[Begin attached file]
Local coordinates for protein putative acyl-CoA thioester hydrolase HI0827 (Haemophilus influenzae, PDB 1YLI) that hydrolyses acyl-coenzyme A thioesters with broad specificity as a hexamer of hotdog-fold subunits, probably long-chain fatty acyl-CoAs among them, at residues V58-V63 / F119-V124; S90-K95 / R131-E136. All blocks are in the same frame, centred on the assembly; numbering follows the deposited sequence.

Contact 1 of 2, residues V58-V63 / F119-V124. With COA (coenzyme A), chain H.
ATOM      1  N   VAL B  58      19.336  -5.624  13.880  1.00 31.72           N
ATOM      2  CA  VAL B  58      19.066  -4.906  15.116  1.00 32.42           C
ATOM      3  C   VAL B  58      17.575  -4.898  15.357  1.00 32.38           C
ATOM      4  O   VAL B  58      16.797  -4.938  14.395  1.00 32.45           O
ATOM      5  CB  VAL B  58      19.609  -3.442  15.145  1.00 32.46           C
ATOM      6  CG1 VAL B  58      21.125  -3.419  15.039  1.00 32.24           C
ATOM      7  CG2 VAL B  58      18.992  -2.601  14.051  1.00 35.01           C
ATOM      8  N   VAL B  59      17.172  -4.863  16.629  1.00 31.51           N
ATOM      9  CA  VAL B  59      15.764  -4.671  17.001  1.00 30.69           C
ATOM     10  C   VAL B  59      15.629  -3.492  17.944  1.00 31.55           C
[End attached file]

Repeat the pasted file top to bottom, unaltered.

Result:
Local coordinates for protein putative acyl-CoA thioester hydrolase HI0827 (Haemophilus influenzae, PDB 1YLI) that hydrolyses acyl-coenzyme A thioesters with broad specificity as a hexamer of hotdog-fold subunits, probably long-chain fatty acyl-CoAs among them, at residues V58-V63 / F119-V124; S90-K95 / R131-E136. All blocks are in the same frame, centred on the assembly; numbering follows the deposited sequence.

Contact 1 of 2, residues V58-V63 / F119-V124. With COA (coenzyme A), chain H.
ATOM      1  N   VAL B  58      19.336  -5.624  13.880  1.00 31.72           N
ATOM      2  CA  VAL B  58      19.066  -4.906  15.116  1.00 32.42           C
ATOM      3  C   VAL B  58      17.575  -4.898  15.357  1.00 32.38           C
ATOM      4  O   VAL B  58      16.797  -4.938  14.395  1.00 32.45           O
ATOM      5  CB  VAL B  58      19.609  -3.442  15.145  1.00 32.46           C
ATOM      6  CG1 VAL B  58      21.125  -3.419  15.039  1.00 32.24           C
ATOM      7  CG2 VAL B  58      18.992  -2.601  14.051  1.00 35.01           C
ATOM      8  N   VAL B  59      17.172  -4.863  16.629  1.00 31.51           N
ATOM      9  CA  VAL B  59      15.764  -4.671  17.001  1.00 30.69           C
ATOM     10  C   VAL B  59      15.629  -3.492  17.944  1.00 31.55           C